Frost uses personification to describe the "resurrected tree" under which the poem's speaker sits and rests. The speaker identifies the tree using the male pronoun "he" and notes that its position...

Latest answer posted May 22, 2019, 8:48 pm (UTC)

2 educator answers

Robert Frost

Three of the many features that are often present in Robert Frost's poems are a) a simple rhyme scheme, b) everyday language, c) multiple symbolic meanings. For example, take the opening stanza...

Latest answer posted October 12, 2015, 7:16 pm (UTC)

1 educator answer

Robert Frost

In "Mending Wall," the speaker considers telling his neighbor, "Something there is that doesn't love a wall, / That wants it down." In other words, he has a desire not to be restricted; he does not...

Latest answer posted March 7, 2018, 12:45 am (UTC)

2 educator answers

Robert Frost

The theme of "Once by the Ocean" is the inevitable passing of time and its slow destruction. There is a heavily foreboding tone established at the outset of the piece. The water and waves "shatter"...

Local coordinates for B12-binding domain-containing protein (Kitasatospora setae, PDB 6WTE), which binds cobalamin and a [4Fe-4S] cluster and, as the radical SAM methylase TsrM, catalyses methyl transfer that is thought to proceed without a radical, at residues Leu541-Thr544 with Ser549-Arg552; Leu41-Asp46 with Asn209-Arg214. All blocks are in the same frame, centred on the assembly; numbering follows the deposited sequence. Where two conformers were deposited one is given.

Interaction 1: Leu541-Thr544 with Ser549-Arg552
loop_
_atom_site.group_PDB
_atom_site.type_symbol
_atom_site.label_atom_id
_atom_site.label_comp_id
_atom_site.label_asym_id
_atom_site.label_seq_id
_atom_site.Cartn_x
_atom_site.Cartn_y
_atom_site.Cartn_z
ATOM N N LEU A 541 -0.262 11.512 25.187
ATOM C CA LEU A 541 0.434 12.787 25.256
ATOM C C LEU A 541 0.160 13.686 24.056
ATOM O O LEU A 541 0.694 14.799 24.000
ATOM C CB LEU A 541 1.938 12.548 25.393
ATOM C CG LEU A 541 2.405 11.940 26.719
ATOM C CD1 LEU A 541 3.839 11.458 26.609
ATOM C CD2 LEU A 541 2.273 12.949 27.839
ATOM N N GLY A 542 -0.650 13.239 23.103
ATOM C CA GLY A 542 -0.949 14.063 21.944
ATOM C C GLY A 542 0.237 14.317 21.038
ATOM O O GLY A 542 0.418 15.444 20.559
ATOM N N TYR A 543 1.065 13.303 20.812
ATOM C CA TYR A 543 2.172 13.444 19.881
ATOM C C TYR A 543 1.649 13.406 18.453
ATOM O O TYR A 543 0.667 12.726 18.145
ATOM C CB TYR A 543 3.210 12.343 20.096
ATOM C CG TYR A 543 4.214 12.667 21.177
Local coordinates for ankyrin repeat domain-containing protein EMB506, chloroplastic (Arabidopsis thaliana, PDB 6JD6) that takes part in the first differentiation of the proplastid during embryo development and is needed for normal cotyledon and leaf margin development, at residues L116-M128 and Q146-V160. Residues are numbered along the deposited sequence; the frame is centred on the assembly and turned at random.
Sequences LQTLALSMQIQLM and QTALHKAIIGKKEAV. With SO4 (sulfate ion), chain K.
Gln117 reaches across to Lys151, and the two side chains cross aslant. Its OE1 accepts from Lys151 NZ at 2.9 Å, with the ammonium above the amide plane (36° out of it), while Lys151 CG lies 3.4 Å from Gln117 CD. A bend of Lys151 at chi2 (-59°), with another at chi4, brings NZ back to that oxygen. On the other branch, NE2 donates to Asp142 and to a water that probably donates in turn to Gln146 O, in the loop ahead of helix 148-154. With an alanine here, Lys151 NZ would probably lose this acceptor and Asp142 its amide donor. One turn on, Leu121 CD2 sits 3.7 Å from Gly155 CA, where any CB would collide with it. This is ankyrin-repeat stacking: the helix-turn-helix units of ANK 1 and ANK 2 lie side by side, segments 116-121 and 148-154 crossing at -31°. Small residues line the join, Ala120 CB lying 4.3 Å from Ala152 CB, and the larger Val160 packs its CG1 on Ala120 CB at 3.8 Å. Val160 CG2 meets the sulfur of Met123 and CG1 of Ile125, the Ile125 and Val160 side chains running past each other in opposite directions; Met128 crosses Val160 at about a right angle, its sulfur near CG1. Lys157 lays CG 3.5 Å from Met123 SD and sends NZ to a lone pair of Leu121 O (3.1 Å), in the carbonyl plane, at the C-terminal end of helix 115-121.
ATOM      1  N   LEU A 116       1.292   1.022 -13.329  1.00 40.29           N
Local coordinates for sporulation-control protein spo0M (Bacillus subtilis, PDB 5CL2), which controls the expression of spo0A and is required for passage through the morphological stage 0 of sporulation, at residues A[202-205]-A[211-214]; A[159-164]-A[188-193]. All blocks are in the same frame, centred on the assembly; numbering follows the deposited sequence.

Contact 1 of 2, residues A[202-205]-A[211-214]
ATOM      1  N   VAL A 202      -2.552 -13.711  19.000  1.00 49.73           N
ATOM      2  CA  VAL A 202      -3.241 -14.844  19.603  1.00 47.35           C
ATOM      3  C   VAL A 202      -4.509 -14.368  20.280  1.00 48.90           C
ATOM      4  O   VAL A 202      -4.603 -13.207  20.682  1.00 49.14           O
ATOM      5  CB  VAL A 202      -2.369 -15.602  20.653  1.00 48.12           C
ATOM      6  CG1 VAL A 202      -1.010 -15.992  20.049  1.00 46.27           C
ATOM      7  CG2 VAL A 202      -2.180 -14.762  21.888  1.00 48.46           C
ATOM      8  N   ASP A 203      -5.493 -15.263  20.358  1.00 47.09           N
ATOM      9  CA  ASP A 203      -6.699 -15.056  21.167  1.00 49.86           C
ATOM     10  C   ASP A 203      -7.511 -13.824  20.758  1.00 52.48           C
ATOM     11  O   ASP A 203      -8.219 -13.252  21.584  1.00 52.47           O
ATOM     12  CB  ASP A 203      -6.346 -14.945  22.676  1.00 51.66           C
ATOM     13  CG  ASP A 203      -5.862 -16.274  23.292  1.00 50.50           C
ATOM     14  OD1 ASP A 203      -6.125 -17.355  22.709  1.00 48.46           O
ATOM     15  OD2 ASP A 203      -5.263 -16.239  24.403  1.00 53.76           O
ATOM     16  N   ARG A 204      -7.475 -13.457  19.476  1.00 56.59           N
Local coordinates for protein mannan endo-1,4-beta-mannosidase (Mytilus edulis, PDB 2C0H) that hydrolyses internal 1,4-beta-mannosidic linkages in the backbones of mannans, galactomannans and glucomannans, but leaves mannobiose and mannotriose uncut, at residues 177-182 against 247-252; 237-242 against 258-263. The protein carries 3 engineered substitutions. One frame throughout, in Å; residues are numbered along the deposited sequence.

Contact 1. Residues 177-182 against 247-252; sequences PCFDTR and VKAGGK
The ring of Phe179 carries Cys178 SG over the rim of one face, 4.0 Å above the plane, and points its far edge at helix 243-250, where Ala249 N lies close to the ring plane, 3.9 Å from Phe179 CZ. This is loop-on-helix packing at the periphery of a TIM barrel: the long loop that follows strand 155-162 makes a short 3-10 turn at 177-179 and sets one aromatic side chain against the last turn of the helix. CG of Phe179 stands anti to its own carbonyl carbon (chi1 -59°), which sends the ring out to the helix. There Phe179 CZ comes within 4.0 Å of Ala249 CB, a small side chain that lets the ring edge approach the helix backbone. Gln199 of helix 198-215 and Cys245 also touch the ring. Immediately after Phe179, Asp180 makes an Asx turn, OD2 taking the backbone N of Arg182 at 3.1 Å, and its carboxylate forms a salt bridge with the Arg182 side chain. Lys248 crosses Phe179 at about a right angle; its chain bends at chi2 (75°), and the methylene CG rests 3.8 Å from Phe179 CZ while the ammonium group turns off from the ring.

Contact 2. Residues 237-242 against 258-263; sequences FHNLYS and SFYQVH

Latest answer posted February 12, 2011, 7:16 pm (UTC)

1 educator answer

Robert Frost

The tone or mood of Frost's poem is ominous and threatening, creating a mood of unease or anxiety about the future. Nature is portrayed as planning, with deliberate, evil intent, to harm the...

Latest answer posted March 18, 2019, 1:29 pm (UTC)

2 educator answers

Robert Frost

Robert Frost's poem “I Could Give All to Time” focuses first on the unfeeling nature of time. People often attribute emotional characteristics to time, but according to the speaker, time is not...

Latest answer posted October 14, 2021, 4:41 pm (UTC)

1 educator answer

Robert Frost

Both poems make use of nature imagery, as the other educator wrote. In "Nothing Gold Can Stay," "Nature's first green" makes us visualize spring and the explosion of green that occurs when winter...

Latest answer posted June 19, 2018, 1:11 pm (UTC)

2 educator answers

Robert Frost